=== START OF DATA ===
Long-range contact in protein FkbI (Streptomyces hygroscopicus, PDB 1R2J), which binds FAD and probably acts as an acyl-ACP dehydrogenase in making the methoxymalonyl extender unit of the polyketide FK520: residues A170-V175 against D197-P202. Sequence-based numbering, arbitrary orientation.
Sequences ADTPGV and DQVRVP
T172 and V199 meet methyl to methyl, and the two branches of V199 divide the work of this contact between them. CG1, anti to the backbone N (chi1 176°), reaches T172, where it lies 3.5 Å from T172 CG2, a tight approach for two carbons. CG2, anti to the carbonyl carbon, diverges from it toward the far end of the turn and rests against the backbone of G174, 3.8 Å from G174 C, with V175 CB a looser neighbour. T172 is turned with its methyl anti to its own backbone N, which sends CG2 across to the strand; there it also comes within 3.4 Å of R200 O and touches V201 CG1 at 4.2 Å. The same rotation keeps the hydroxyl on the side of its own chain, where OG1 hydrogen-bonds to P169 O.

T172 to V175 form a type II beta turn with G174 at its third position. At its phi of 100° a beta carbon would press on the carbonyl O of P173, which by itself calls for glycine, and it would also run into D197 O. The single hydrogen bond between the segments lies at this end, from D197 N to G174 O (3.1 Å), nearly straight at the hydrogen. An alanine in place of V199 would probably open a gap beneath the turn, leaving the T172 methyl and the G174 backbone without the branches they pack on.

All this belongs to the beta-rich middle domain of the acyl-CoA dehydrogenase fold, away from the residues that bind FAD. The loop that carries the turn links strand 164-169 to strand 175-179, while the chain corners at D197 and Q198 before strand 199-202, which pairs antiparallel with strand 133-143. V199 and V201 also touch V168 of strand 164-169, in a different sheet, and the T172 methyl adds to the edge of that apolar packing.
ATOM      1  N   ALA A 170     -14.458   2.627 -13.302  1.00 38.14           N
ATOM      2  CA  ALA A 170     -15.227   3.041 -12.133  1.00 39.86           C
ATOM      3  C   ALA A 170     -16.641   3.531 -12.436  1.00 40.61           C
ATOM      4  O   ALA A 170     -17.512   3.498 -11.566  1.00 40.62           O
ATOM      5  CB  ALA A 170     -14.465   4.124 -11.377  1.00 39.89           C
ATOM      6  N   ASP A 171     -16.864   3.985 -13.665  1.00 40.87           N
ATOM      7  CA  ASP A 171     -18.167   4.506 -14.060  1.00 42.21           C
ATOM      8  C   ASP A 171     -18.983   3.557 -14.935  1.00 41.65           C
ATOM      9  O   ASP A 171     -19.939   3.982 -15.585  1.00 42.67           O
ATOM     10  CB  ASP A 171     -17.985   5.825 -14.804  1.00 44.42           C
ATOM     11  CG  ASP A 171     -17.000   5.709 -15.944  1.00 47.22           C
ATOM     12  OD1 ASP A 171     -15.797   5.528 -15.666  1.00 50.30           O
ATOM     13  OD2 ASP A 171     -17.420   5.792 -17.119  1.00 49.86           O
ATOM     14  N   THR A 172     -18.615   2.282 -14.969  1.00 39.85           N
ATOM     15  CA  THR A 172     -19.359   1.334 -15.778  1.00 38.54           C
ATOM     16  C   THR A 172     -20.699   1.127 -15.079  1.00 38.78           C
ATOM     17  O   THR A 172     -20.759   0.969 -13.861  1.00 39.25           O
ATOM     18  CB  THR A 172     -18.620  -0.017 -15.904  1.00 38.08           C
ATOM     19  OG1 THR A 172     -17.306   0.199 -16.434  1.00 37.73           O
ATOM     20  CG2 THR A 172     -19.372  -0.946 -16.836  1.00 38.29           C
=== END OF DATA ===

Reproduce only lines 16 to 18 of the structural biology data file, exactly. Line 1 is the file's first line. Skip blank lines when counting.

ATOM     11  CG  ASP A 171     -17.000   5.709 -15.944  1.00 47.22           C
ATOM     12  OD1 ASP A 171     -15.797   5.528 -15.666  1.00 50.30           O
ATOM     13  OD2 ASP A 171     -17.420   5.792 -17.119  1.00 49.86           O